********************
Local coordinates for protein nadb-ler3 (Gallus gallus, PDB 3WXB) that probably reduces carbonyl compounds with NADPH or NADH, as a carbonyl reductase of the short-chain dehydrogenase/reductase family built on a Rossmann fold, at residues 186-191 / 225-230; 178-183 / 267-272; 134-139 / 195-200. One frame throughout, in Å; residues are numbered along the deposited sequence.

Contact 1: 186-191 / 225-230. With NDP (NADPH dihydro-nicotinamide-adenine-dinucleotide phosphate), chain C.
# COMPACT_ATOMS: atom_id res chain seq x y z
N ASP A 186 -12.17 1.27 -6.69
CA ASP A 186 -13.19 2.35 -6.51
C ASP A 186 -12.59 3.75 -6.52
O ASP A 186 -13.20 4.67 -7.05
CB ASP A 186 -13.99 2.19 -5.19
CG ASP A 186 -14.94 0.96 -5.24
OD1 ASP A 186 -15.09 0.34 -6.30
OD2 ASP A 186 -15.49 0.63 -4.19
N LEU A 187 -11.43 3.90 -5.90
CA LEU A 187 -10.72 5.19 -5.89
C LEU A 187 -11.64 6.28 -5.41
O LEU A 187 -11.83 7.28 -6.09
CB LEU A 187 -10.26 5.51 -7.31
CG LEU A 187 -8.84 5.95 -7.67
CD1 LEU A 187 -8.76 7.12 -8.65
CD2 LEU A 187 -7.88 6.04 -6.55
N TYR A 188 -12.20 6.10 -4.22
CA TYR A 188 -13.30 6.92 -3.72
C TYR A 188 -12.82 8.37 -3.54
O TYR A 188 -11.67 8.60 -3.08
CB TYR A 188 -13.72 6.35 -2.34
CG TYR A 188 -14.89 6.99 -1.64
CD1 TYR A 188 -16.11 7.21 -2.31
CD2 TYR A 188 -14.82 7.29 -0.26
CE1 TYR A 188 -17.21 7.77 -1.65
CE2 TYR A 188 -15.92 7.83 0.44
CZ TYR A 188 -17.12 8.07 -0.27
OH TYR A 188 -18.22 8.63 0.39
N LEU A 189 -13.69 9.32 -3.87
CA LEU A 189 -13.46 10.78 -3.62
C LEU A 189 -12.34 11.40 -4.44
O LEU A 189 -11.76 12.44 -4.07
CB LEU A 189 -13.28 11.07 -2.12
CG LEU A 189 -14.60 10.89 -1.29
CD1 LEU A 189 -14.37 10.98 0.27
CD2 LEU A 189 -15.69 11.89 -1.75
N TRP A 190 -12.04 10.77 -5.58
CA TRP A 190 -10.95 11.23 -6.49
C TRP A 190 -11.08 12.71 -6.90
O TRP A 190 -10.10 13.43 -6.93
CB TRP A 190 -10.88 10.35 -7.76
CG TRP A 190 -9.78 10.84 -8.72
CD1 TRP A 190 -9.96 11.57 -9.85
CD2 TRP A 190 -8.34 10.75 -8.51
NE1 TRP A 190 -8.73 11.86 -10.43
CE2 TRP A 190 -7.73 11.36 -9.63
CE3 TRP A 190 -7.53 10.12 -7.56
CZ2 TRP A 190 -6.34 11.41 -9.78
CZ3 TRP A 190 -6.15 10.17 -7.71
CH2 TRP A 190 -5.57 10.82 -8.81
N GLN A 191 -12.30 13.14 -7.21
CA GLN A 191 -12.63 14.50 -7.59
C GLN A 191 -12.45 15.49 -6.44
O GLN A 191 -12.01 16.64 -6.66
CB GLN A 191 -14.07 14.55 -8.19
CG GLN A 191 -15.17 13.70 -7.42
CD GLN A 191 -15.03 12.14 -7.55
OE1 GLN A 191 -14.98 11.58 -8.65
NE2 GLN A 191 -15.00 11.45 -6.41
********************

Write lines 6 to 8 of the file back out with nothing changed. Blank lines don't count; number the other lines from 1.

C ASP A 186 -12.59 3.75 -6.52
O ASP A 186 -13.20 4.67 -7.05
CB ASP A 186 -13.99 2.19 -5.19